The Medical Association has joined a coalition of physicians’ groups, hospitals, medical groups, pharmacists and other health care organizations to urge health plans, benefit managers and other groups to reform prior authorization requirements imposed on medical tests, procedures, devices and medications. The coalition is responding to what has been deemed unreasonable hurdles for patients seeking care and argue that requiring pre-approval by insurers before certain treatments can delay or interrupt medical services, divert significant resources from patient care and complicate medical decisions.
Given the potential barriers prior authorizations can pose to patient-centered care, the coalition is urging an industry-wide reassessment of these programs to align with a newly created set of 21 principles. Prior authorization programs could be improved by applying the principles’ common-sense concepts grouped in five broad categories:
- Clinical validity,
- Continuity of care,
- Transparency and fairness,
- Timely access and administrative efficiency, and
- Alternatives and exemptions.
“Strict or bureaucratic oversight programs for drug or medical treatments have delayed access to necessary care, wasted limited health care resources and antagonized patients and physicians alike,” said AMA President Andrew W. Gurman, M.D. “The AMA joins the other coalition organizations in urging health insurers and others to apply the reform principles and streamline requirements, lengthy assessments and inconsistent rules in current prior authorization programs.”
The data entry and administrative tasks associated with prior authorization reduce time available for patients. According to a new AMA survey, every week a medical practice completes an average of 37 prior authorization requirements per physician, which takes a physician and their staff an average of 16 hours, or the equivalent of two business days, to process.
The AMA survey illustrates that physician concerns with the undue burdens of preauthorizing medical care have reached a critical level. Highlights from the AMA survey include:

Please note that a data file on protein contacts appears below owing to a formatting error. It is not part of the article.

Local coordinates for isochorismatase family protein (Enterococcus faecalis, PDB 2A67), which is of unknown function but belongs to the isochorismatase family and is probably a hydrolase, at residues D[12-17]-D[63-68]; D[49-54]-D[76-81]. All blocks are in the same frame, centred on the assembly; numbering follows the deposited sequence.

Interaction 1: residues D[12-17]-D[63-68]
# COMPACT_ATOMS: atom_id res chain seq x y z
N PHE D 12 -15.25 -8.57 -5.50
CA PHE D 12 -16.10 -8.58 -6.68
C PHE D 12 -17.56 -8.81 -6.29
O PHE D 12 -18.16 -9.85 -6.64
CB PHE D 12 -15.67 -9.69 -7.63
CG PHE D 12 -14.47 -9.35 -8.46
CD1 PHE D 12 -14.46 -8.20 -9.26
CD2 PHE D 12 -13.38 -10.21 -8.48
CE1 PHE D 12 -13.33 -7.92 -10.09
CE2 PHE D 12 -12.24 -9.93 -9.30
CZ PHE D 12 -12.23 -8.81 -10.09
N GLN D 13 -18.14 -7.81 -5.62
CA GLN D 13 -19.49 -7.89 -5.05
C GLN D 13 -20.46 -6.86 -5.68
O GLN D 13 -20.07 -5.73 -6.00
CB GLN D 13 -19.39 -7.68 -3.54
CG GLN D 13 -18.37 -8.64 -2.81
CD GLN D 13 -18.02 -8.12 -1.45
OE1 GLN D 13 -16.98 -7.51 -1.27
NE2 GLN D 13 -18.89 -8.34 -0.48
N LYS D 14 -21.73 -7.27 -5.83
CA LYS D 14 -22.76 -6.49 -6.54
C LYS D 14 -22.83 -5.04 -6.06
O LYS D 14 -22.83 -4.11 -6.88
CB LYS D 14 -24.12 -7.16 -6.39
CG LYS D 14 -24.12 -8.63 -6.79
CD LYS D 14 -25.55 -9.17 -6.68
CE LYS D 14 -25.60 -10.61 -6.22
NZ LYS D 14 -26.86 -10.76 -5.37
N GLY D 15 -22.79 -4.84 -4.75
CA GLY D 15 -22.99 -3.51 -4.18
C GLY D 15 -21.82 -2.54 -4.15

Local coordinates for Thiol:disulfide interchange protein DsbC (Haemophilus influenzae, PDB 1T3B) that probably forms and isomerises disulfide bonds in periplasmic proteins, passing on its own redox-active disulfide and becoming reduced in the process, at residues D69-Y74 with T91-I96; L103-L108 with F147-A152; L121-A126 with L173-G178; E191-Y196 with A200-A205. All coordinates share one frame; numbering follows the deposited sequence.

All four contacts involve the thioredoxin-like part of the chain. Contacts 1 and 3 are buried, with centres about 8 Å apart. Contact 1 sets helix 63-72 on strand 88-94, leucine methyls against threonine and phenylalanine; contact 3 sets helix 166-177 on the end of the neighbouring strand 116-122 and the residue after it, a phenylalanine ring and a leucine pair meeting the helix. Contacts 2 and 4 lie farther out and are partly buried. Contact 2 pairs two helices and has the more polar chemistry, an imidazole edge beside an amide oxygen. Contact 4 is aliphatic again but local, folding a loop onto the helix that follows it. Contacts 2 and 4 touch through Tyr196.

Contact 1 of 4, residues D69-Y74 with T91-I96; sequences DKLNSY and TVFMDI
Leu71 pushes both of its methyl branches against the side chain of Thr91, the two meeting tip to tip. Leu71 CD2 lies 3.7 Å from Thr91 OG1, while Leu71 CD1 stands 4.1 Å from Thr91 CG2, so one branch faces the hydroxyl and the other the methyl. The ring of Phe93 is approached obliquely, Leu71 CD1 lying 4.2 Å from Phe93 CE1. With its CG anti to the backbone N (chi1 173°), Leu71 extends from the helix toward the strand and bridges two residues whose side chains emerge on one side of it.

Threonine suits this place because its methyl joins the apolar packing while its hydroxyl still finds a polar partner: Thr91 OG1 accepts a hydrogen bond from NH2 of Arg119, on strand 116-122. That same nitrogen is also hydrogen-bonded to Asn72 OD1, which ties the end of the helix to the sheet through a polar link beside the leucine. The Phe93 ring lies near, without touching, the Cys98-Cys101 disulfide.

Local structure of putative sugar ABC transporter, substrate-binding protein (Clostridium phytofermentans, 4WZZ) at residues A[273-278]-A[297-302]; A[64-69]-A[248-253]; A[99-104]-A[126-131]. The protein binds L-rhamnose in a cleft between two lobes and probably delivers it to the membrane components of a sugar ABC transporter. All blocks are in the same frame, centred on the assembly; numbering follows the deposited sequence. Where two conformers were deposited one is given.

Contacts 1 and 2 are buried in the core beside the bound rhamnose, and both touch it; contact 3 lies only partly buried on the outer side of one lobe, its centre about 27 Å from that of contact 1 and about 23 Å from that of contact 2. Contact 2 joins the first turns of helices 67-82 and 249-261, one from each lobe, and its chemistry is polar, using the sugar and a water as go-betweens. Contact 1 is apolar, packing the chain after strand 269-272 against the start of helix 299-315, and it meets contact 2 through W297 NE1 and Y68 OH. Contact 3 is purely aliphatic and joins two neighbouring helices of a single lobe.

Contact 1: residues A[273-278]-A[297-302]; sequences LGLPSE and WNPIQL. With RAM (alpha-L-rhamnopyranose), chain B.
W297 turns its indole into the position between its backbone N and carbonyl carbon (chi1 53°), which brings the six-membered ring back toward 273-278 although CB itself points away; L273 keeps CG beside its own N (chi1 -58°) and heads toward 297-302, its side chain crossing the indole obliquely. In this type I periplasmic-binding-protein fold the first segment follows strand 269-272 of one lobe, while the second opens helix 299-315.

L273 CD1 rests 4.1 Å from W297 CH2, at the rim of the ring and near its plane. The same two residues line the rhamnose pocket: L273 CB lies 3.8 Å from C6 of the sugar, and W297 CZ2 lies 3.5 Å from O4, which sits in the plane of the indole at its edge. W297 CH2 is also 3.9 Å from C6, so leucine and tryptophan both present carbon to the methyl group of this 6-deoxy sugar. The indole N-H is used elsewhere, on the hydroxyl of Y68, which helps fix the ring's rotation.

- Seventy-five percent of surveyed physicians described prior authorization burdens as high or extremely high.
- More than a third of surveyed physicians reported having staff who work exclusively on prior authorization.
- Nearly 60 percent of surveyed physicians reported that their practices wait, on average, at least one business day for prior authorization decisions—and more than 25 percent of physicians said they wait 3 business days or longer.
- Nearly 90 percent of surveyed physicians reported that prior authorization sometimes, often, or always delays access to care.
For specialists like Montgomery oncologist Stephen Davidson, M.D., at the Montgomery Cancer Center, issues with PAs can begin when the patient checks in for the first appointment.
“There are days when I have patients who are scheduled to see me as new patients. They are at the front door. They have something that brought them here that has also emotionally disturbed them greatly. If their PA is not in place, they can’t so much as walk down the hall to see me,” Dr. Davidson said. “This happens…constantly.”
Dr. Davidson and his team see an average of 60 patients each day. During that time, he and his treatment team are also securing PAs for patients for imaging and medicine. Rarely are cancer medications generic, making them very expensive, so PAs must be secured for monthly refills, taking even more time away from patient care.
“It has become a tremendous burden,” Dr. Davidson said. “Somewhere along the way the burden of proof shifted from the insurance company to the physician. Traditionally there has been a respect for a physician’s judgment and decision making on behalf of the patient. That’s a very special and sacred relationship. Now, because of a number of factors, primarily economic, we have insurance companies that don’t respect the physician’s authority in the decision-making process.”
Read more about what Dr. Davidson and Lee Carter, M.D., of Autaugaville had to say about PAs in our article from Alabama Medicine magazine, Between Doctors & Physicians: Prior Authorizations.